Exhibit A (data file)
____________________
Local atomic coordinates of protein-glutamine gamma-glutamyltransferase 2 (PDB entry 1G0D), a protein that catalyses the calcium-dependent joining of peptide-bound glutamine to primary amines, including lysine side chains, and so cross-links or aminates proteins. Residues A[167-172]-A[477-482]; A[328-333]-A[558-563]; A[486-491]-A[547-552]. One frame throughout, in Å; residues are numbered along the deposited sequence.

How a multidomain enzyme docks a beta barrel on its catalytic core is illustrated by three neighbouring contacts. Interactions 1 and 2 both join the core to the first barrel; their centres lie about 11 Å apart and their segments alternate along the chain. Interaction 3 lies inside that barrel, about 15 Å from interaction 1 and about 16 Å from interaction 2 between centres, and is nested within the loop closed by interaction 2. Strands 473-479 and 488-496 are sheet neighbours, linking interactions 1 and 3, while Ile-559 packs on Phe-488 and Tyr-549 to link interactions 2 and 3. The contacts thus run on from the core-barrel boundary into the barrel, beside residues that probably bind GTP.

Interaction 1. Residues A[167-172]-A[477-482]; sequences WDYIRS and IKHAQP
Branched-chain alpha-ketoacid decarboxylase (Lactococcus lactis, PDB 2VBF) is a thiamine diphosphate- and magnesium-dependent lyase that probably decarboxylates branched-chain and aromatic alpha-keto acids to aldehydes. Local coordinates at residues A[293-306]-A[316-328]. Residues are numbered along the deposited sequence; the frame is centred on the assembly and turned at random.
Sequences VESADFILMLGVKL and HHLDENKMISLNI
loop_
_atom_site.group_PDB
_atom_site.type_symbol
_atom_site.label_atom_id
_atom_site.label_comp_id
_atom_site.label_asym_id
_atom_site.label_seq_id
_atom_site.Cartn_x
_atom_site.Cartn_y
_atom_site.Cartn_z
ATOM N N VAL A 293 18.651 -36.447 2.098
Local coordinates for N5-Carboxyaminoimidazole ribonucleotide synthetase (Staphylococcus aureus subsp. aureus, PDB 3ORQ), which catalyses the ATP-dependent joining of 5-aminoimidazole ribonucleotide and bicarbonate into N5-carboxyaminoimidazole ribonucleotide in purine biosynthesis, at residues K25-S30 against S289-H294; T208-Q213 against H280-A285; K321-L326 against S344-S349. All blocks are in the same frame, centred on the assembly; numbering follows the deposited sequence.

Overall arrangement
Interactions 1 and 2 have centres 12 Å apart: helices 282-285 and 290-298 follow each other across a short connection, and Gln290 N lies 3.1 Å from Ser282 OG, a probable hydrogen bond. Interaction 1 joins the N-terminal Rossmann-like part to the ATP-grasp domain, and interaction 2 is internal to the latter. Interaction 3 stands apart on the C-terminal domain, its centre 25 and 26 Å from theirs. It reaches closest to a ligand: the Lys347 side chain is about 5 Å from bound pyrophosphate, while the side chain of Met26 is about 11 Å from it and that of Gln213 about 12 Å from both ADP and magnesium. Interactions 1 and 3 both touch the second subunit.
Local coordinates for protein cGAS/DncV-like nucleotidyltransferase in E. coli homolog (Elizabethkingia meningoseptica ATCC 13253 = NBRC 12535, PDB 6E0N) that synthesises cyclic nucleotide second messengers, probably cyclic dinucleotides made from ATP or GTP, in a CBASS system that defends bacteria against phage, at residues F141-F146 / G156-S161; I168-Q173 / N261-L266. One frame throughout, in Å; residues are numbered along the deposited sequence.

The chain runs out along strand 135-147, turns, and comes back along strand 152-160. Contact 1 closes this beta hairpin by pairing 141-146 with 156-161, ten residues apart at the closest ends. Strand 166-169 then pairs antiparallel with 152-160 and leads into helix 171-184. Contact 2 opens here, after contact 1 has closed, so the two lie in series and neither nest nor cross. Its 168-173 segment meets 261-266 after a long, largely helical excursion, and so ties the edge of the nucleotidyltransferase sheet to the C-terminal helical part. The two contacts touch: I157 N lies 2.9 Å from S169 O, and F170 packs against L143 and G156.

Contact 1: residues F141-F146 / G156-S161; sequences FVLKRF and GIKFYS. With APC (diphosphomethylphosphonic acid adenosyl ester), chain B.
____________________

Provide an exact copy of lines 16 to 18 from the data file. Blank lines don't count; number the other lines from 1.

ATOM N N VAL A 293 18.651 -36.447 2.098
Local coordinates for N5-Carboxyaminoimidazole ribonucleotide synthetase (Staphylococcus aureus subsp. aureus, PDB 3ORQ), which catalyses the ATP-dependent joining of 5-aminoimidazole ribonucleotide and bicarbonate into N5-carboxyaminoimidazole ribonucleotide in purine biosynthesis, at residues K25-S30 against S289-H294; T208-Q213 against H280-A285; K321-L326 against S344-S349. All blocks are in the same frame, centred on the assembly; numbering follows the deposited sequence.

Overall arrangement